I called a dear friend "as sweet as fudge". And then it dawned on me that I hadn't yet shared my classic fudge recipe with you. Now I know some will say add baileys, turkish delight, apple pie, peanut butter and the like. Each to his or her own, of course. But you know what I'm going to say next, before I even say it ... shouldn't fudge taste like creamy succulent squares of caramelised sugar? NOT cherries, bubblegum, rum or nuts. In the recipe book of my dreams, that isn't classic fudge.
Occasionally I'll admit to adding 60grams of dark eating choc or the seeds from 1 vanilla pod to a batch, but that's that. It's like a coffee pod infused with choc orange or vanilla cherry. Give us our coffee tasting like freshly ground coffee please and the old fashioned sweet treats our grandma made, just the way she used to make them.
Ingredients 395gram tin of condensed milk ❤ 150 ml full cream milk ❤ 450 grams sugar, I use demerara sugar (explained below) ❤ 115 grams unsalted butter, chopped
Equipment: a candy thermometer is a must, otherwise its pretty tough getting temperature bang on & a shallow tin (30x20cm, 15cm square or whatever you'd got). Gas is best, but not up the sides.
Method Grease tin with butter & line with baking paper, extend paper 5cm over the tin sides.
Put all the ingredients into a non-stick large saucepan and heat gently. Stir with a wooden spoon until all the sugar has dissolved well, without boiling. Bring to the boil and simmer gently, uncovered for about 10 minutes until syrup reaches exactly 116 deg celsius (240F) on your candy thermometer. Place thermo in hot water before placing right down into the syrup, resting on the pan side for convenient reading. Don't touch thermo until degree reached. Only ever take the temperature to 116 'soft ball' stage for fudge. Then remove the pan from heat immediately. Carefully, without shaking it.
If adding choc or vanilla, do it now before beating. It's how you treat your fudge from now on that affects its texture. If you allow it to cool and crystallise first before beating (when lukewarm) your fudge will be smoother in texture. The old fashioned way. For firmer, more granular fudge beat vigorously by hand while still hot. Purely personal choice.
Beat by hand (not electric mixer) with a wooden spoon for about 10 minutes until thick & shine taken off. A small amount when dropped from a spoon should hold its shape. Don't attempt fudge on a muggy day like today in QLD, unless you've got the house closed up with the aircon on. Sugar boiling is affected by atmosphere. A clear & dry day is safest for great results.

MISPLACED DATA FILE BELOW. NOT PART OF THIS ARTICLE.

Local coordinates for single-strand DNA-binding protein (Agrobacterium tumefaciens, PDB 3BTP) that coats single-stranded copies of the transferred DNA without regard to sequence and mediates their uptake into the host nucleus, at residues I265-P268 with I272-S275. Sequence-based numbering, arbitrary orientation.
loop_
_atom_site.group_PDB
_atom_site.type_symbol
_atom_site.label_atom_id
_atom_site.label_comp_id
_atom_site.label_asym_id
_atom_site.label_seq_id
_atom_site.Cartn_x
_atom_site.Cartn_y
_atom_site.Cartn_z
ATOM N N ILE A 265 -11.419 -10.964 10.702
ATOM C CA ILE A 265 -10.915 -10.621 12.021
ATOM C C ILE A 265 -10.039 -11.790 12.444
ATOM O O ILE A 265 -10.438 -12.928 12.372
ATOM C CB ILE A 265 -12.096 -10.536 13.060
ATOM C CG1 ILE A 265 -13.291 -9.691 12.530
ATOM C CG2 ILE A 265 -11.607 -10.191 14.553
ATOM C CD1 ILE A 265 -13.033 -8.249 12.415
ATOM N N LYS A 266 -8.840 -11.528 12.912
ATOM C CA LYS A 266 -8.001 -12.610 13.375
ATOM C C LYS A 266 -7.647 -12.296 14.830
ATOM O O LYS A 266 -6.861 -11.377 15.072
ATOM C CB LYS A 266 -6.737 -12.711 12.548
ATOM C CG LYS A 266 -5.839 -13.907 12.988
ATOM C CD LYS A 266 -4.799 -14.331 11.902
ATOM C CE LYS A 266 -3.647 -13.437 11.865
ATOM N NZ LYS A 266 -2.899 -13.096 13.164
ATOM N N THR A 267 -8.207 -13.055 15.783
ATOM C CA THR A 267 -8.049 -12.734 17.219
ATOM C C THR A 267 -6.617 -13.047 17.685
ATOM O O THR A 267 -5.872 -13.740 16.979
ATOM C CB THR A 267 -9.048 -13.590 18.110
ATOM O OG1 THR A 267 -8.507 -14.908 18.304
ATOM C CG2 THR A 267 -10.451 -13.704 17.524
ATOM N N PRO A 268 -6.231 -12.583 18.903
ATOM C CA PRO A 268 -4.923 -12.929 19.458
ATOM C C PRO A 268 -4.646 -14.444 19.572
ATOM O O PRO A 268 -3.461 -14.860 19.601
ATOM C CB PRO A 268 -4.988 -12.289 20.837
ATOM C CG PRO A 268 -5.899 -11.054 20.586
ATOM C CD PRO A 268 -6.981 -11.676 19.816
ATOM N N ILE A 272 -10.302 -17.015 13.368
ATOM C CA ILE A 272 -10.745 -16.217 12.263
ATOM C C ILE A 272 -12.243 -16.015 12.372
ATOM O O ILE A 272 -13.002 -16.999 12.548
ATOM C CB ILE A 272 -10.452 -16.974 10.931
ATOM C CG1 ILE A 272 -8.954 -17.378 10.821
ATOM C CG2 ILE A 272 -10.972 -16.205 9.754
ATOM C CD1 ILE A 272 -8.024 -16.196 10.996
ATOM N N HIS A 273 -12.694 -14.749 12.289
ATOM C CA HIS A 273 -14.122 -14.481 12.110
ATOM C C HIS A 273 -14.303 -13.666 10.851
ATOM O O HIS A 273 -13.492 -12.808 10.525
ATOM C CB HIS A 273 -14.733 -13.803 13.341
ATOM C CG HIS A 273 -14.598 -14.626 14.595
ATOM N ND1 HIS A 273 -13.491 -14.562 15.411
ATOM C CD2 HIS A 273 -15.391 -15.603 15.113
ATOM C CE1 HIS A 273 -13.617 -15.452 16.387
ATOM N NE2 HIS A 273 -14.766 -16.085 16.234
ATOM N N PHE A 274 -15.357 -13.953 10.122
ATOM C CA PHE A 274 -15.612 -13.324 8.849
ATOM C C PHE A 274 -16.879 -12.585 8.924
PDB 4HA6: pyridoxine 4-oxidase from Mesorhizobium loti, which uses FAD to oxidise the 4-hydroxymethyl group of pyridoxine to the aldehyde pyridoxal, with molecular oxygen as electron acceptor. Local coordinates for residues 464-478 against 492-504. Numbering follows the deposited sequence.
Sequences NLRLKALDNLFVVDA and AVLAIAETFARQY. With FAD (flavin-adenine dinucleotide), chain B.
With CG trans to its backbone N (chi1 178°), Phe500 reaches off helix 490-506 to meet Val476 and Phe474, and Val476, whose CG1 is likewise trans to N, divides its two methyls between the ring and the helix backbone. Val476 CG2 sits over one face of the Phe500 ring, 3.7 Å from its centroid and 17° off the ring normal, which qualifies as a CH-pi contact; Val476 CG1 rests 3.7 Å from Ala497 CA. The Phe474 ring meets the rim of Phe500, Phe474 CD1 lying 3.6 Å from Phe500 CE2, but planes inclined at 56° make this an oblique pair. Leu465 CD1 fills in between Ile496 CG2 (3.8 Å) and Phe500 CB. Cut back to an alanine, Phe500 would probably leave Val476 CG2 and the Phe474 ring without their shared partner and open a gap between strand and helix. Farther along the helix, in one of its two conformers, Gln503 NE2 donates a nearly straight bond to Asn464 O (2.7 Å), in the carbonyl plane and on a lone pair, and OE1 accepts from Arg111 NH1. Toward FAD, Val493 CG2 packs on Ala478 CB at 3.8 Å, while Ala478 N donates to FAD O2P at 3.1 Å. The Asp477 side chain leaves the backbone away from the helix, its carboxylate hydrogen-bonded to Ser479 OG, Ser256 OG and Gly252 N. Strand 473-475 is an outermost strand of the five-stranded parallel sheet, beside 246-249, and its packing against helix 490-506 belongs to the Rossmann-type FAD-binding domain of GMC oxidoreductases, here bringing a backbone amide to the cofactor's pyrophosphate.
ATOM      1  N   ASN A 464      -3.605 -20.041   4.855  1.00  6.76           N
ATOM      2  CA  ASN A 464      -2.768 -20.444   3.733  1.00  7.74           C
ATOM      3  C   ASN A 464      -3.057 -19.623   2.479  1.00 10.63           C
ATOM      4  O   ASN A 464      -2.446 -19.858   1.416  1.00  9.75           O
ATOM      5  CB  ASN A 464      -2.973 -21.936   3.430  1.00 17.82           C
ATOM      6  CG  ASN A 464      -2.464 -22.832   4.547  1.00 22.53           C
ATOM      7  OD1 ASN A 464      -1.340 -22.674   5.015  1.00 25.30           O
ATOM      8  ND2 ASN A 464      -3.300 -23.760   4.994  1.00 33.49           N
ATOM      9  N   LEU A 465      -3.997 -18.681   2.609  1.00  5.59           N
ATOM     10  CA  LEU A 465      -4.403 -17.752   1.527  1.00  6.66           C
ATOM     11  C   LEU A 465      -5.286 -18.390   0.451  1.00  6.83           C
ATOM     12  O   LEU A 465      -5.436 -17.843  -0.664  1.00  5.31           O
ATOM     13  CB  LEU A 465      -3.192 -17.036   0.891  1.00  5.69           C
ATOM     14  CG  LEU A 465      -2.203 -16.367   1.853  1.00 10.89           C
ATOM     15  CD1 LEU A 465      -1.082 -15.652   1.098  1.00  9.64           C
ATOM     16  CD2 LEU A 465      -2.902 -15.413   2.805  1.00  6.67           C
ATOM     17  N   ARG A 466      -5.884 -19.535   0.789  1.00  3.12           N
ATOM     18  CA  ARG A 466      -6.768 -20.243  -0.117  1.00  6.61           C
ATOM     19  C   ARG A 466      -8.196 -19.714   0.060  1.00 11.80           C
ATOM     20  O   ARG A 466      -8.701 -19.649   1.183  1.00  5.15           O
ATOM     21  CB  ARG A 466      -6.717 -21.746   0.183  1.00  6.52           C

Pour the fudge mixture into the tin quickly. Cover with tin foil and stand. If you wish to cut into small pieces before it hardens, wait about 15mins before using a sharp knife to score the surface into squares without cutting all the way through. Then cut into neat squares and remove from the tin when set, about 3 hours depending on the climate.
This recipe makes approx 750g of fudge. I like to cut my squares again, on the diagonal, cause a little bit of fudge goes such a long way. And fits on the saucer next to tea or coffee perfectly. If storing, pop in an airtight container in wax paper for up to a month.
Sugar tips: White sugar is easiest to caramelise as you can easily watch the colour turn from pale gold to dark brown. For extra flavour, brown sugar works well in fudge. I substitute with a ½ cup of light brown sugar when making chocolate fudge for a more pronounced taste. Why use demerara sugar in this recipe? The large crystals of raw cane sugar add extra sweetness and texture. White caster sugar works well and dissolves quickest. Keep the side of the pan free from sugar grains with a pastry brush or pop lid on for a minute or two to let steam wash the pan sides clear.
I'm sure many of you have a family fudge recipe & flavour you wouldn't stray from. In that case please ignore my fudge ramblings & share with us. Enjoy your day sweet MFK friends.